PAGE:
Saturday, August 9, 2014

'The Picture of John Gray' at the Old Red Lion Theatre, 8th August 2014

In C.J. Wilmann's The Picture of John Gray Oscar Wilde is the sun.  Shining high in the sky his presence illuminates every corner of this dramatic world.  Yet like the sun you can't look at him directly - Oscar Wilde is simply too big a force to be contained on stage.  What Wilmann shows us are the planets caught in his orbit, each reflecting individual facets of the great man.

Set in the dying years of the 19th century, we open in the pleasantly scruffy bohemian elegance of The Vale.  This is the home of Charles Ricketts and Charles Shannon, two artists lodged within the firmament of Victorian gay culture.  The two men appear to able to happily live together as partners as long as they keep their sexuality under wraps, and have cultivated a close-knit social circle formed around a joint love of poetry, art and fine wine.  

The first scenes introduce us to their set, all of whom are erudite, well-dressed and with sharply refined tastes.  They are; John Gray, a charming would-be poet raised from the sticks; Andre Raffalovich, a very French arch critic and poet gourmand; and Bosie, Lord Alfred Douglas, extroverted and egotistically domineering.  As they recite poetry to each other the atmosphere becomes a cocktail of verbal jousting and one-upmanship.  We sense that places like The Vale are a sanctuary from a world of where a good reputation is everything, all governed by prudish morality - a place where visitors can drop their masks.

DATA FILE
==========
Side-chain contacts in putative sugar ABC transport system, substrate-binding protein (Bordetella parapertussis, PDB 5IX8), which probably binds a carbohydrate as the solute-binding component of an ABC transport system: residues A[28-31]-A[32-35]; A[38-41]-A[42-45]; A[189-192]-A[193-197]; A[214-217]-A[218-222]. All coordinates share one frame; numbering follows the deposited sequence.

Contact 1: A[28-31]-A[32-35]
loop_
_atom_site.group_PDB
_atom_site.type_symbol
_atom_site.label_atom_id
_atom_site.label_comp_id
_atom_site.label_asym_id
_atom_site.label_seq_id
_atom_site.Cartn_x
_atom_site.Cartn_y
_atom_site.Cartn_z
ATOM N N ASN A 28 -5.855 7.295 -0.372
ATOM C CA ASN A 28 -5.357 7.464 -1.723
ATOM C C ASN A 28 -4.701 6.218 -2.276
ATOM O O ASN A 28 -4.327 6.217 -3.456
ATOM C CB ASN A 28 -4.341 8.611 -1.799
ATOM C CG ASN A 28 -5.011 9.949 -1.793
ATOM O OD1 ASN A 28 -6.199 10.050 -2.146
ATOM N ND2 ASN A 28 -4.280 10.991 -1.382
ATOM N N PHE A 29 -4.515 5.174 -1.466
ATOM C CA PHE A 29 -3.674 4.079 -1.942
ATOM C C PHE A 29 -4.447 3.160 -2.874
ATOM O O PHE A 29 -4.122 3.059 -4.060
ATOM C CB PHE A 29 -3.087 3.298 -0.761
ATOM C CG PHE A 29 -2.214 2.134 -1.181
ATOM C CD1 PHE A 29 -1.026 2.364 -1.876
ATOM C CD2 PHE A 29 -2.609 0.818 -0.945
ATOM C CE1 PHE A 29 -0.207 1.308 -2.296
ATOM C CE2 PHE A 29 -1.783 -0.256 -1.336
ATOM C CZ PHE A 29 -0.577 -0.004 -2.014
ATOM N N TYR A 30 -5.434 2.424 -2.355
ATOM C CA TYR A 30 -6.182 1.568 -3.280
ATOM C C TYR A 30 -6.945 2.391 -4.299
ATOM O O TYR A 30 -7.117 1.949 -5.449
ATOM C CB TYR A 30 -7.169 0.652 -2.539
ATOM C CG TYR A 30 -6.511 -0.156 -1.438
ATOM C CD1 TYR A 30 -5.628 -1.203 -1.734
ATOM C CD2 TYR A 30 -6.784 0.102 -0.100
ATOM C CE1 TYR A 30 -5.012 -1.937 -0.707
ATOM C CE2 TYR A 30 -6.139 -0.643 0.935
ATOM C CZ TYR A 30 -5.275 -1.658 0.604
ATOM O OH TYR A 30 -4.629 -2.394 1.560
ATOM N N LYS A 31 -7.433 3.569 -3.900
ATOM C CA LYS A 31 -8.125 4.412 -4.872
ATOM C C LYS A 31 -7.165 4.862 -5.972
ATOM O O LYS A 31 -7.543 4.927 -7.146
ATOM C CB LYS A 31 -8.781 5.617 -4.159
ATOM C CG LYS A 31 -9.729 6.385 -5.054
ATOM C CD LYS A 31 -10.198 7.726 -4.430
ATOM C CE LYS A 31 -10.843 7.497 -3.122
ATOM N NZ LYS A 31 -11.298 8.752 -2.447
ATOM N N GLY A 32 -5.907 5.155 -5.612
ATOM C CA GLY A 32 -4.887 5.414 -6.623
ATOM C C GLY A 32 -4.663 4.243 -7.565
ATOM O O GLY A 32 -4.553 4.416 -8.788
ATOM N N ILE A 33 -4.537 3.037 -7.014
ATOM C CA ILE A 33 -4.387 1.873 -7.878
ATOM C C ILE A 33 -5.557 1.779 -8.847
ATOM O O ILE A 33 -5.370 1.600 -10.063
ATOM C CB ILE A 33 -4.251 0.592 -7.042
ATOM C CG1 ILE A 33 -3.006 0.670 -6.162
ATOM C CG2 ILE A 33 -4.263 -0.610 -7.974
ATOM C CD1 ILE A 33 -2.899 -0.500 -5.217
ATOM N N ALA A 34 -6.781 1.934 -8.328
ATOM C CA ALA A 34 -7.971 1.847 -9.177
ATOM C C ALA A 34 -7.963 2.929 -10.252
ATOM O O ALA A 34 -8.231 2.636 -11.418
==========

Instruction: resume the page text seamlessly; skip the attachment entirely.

From L-R: Bosie (Tom Cox), Ricketts (Oliver Allan), Gray (Patrick Walshe McBride), Shannon (Jordan McCurrach) and Raffalovich (Christopher Tester)
The play gradually zeroes in on the relationship between Gray and Raffalovich, who, despite Gray initially insulting Raffalovich as an "ugly French Jew", quickly fall head over heels in love with one another.  It's this relationship that forms the bedrock of the play; which proceeds to sensitively explore same-sex relations through a number of different prisms: how it informs an artist's development, the attraction of Catholicism and what it means to live "the love that dare not speak its name".

Let's get two things out of the way, this is a tremendous bit of playwriting and a marvellous piece of theatre.  These are intensely clever characters seeking to one-up each other's displays of verbal gymnastics, so it's to Wilmann's enormous credit that never once does his script come across as trying to impress or worse, a caricature of what the 21st century imagines Wildean wit to be.  Lying underneath this blizzard of wordplay is a bedrock of carefully considered historical research and some snatches of carefully considered philosophy and the odd moment of honest-to-god actual profundity.

Particularly striking to me was a moment where John Gray, torn between his love for Raffalovich and his devotion to Catholicism, explains precisely why Christianity appeals to him.  He perceives life to be a series of unpredictable changes, and from his perspective he's entirely correct.  One minute he's the plain old son of a carpenter, the next he's in a relationship with Oscar Wilde, the next he's in Berlin with a gay lover.  With the ground unsteady beneath his feet he can at least rely on Christianity to remain static.  No matter whether he attends Mass in London, Rome or Berlin it will always be the same ceremony, no matter when or where he picks up The Bible it will always contain the same commandments and morality.